Art and social media influence

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iHeart, It’s not you it’s me. Image courtesy of iHeartstreetart.com

We use Instagram, Facebook, and Twitter to communicate, keep up with the world, plan our events, meet our most material needs, or even quench our thirst for activity. The issue of social sharing of art is also relevant, as the rise of selfie art oscillates between narcissism and advertising.

For example, a superstar in the world of art and social media Yayoi Kusama is without a doubt a favorite Instagram artist. Millions of people take pictures of themselves immersed in her quirky mirrored Infinity Rooms, often they have to queue for hours before step into a radiant utopia for just a minute or less, enough time to take the perfect selfie.

Yayoi Kusama, The Spirits of the Pumpkins Descended into the Heavens (2017). ST PHOTO: FELINE LIM

Street art has also adapted and evolved accordingly, taking on the influence of social media. The location-sharing functions of social media have enabled street art to become globalized. Many street artists have now fully embraced the interconnected practice of social media in their work, using it as a way to document their artistic processes and share their work, as well as an abundant source of inspiration, using the imagery of SoMe and the hallmarks of its aesthetic to create street art which includes repeated links to the characteristic language of Instagram or Facebook.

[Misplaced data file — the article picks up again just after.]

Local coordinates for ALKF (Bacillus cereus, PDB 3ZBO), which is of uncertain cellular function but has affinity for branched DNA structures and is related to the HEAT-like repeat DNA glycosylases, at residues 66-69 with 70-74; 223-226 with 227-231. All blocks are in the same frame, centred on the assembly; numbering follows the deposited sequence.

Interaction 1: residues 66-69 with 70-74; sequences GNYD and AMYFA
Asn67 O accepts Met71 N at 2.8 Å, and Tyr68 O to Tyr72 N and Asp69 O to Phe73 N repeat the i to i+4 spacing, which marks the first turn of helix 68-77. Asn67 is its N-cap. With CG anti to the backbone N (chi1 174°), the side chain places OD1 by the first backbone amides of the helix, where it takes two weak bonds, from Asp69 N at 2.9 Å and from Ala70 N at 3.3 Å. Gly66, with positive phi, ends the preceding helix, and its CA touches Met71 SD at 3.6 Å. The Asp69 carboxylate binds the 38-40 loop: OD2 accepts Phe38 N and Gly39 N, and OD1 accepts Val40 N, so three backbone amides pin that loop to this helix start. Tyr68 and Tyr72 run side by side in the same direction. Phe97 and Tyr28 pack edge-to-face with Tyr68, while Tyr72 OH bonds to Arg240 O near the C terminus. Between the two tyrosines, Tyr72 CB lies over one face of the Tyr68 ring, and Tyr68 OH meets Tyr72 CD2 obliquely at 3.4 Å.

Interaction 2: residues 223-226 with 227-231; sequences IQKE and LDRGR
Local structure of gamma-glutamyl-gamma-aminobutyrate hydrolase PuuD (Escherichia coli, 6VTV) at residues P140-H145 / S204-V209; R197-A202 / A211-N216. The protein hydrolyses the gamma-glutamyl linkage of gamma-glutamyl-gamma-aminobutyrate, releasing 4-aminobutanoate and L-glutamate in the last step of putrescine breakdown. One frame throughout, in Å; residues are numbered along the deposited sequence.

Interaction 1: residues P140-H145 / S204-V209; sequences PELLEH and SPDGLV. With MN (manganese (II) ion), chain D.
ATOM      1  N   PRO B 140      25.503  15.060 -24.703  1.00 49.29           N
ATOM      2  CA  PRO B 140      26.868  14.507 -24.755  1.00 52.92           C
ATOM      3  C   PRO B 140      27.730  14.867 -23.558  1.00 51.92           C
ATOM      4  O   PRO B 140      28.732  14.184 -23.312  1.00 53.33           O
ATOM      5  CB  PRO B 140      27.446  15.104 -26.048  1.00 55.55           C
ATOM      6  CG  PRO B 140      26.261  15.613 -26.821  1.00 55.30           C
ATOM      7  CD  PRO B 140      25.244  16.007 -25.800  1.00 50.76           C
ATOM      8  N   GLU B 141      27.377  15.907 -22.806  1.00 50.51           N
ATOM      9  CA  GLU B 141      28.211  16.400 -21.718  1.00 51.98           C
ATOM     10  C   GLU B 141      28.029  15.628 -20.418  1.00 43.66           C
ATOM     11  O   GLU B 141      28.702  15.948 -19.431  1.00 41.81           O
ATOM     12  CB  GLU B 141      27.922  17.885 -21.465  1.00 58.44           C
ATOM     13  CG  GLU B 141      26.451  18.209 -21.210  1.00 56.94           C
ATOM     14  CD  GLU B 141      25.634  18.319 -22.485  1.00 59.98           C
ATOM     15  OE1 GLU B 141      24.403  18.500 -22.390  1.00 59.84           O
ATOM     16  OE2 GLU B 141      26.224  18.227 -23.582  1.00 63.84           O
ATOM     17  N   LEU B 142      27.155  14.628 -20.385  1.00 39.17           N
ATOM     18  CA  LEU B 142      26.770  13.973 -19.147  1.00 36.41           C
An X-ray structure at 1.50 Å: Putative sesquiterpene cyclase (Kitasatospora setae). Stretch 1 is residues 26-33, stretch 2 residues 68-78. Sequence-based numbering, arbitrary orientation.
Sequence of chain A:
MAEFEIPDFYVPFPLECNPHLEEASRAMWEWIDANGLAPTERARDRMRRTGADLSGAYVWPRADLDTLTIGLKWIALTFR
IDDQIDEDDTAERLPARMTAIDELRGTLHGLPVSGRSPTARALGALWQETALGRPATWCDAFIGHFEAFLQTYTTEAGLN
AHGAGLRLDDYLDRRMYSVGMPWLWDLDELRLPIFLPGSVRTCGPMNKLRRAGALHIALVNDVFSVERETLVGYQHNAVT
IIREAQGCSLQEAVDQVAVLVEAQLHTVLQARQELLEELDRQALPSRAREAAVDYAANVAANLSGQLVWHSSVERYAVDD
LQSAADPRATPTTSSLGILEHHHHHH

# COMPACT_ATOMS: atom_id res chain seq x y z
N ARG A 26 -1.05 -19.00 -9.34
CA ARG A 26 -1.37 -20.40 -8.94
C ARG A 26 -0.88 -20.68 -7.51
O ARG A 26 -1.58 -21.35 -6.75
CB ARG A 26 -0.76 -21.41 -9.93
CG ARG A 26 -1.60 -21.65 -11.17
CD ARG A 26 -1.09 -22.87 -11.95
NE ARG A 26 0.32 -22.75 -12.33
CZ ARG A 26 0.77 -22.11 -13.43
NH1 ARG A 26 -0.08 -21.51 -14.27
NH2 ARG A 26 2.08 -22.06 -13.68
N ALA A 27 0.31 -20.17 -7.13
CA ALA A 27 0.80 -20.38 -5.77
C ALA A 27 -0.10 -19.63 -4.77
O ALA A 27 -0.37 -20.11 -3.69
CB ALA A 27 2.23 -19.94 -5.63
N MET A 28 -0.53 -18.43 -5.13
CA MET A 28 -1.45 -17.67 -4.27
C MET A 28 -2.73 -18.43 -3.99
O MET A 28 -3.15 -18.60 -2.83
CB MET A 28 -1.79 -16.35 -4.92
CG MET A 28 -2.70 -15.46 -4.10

iHeart, I Hate You. Image courtesy of iHeartstreetart.com

All this, of course, increases artistic presence on social platforms. Vancouver-based street artist iHeart, in particular, creates graffiti stencils highlighting the growing influence of social media, with a particular focus on a younger demographic. Reminiscent of the work of Banksy, iHeart stencils reveal the implications of a culture obsessed with social media. It mostly depicts children interacting with their smartphones, moaning about the lack of likes on Instagram, or writing in hashtags. iHeart also cleverly uses the concept of a wall both literally and figuratively, using the irony that the wall replaces the screen.

Paul Smith’s store on Melrose Avenue, Los Angeles.

Social media is not only changing the way we think about culture, but to a certain extent, it is transforming street art into advertising for businesses, retailers, restaurateurs, or even gyms. Retailer Paul Smith’s famous pink wall in Los Angeles is a prime illustration of art and digital marketing inspired by Mexican architect Luis Barragán’s signature pink buildings.

These new habits of interacting with art, from marketing to narcissism, in fact, illustrate the immeasurable influence of social media on every aspect of our lives. Anxious or inspiring? Surely there is more than one way to look at it.

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